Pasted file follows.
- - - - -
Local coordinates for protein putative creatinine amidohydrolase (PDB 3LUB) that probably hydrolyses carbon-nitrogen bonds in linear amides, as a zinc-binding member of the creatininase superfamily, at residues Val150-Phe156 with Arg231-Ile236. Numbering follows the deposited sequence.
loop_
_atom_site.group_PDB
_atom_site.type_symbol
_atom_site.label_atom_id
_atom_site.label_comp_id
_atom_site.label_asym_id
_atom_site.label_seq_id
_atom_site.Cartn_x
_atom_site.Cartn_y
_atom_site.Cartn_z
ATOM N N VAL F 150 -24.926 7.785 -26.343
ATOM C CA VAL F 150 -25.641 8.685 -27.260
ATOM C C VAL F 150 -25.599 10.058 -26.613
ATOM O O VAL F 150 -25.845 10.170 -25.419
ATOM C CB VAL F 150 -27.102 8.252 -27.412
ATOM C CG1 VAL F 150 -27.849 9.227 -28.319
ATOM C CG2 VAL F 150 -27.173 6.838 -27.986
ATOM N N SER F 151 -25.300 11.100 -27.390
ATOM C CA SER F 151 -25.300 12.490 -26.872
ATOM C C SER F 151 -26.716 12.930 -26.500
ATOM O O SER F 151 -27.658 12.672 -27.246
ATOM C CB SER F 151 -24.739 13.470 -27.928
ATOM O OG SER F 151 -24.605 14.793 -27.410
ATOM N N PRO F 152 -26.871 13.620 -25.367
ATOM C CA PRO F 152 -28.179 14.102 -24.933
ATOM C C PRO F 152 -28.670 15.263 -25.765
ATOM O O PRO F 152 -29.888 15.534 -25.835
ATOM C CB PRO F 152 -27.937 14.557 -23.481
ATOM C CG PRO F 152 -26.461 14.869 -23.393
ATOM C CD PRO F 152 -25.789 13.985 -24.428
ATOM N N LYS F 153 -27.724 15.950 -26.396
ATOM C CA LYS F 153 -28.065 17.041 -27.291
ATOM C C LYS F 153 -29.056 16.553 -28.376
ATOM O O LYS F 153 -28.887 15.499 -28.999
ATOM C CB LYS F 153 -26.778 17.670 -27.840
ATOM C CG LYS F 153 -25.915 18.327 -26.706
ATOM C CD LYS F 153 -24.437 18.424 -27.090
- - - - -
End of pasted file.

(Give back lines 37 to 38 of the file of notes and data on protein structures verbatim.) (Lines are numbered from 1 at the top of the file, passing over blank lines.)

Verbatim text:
ATOM C CG LYS F 153 -25.915 18.327 -26.706
ATOM C CD LYS F 153 -24.437 18.424 -27.090